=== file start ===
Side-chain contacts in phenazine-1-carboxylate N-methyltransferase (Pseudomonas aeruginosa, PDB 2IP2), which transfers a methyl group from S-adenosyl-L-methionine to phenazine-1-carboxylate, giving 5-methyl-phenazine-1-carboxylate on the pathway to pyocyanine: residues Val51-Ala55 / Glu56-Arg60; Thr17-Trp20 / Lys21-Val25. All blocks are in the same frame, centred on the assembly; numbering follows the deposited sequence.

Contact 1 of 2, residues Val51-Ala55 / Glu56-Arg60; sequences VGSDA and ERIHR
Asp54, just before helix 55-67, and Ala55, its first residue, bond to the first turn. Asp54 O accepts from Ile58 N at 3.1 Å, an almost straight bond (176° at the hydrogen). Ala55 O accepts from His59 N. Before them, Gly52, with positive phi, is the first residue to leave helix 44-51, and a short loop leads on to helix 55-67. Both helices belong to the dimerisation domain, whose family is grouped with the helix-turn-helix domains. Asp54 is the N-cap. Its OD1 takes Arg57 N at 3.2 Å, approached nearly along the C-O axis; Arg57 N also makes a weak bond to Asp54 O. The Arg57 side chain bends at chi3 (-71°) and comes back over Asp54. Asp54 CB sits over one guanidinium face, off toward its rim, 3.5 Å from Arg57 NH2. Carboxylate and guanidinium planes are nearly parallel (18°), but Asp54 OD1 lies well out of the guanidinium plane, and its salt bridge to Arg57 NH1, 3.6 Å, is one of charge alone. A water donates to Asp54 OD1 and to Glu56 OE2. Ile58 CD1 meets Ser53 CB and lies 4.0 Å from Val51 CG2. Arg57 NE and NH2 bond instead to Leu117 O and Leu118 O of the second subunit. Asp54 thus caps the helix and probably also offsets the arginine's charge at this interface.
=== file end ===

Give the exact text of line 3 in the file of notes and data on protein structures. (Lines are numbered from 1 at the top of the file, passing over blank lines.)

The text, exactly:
Asp54, just before helix 55-67, and Ala55, its first residue, bond to the first turn. Asp54 O accepts from Ile58 N at 3.1 Å, an almost straight bond (176° at the hydrogen). Ala55 O accepts from His59 N. Before them, Gly52, with positive phi, is the first residue to leave helix 44-51, and a short loop leads on to helix 55-67. Both helices belong to the dimerisation domain, whose family is grouped with the helix-turn-helix domains. Asp54 is the N-cap. Its OD1 takes Arg57 N at 3.2 Å, approached nearly along the C-O axis; Arg57 N also makes a weak bond to Asp54 O. The Arg57 side chain bends at chi3 (-71°) and comes back over Asp54. Asp54 CB sits over one guanidinium face, off toward its rim, 3.5 Å from Arg57 NH2. Carboxylate and guanidinium planes are nearly parallel (18°), but Asp54 OD1 lies well out of the guanidinium plane, and its salt bridge to Arg57 NH1, 3.6 Å, is one of charge alone. A water donates to Asp54 OD1 and to Glu56 OE2. Ile58 CD1 meets Ser53 CB and lies 4.0 Å from Val51 CG2. Arg57 NE and NH2 bond instead to Leu117 O and Leu118 O of the second subunit. Asp54 thus caps the helix and probably also offsets the arginine's charge at this interface.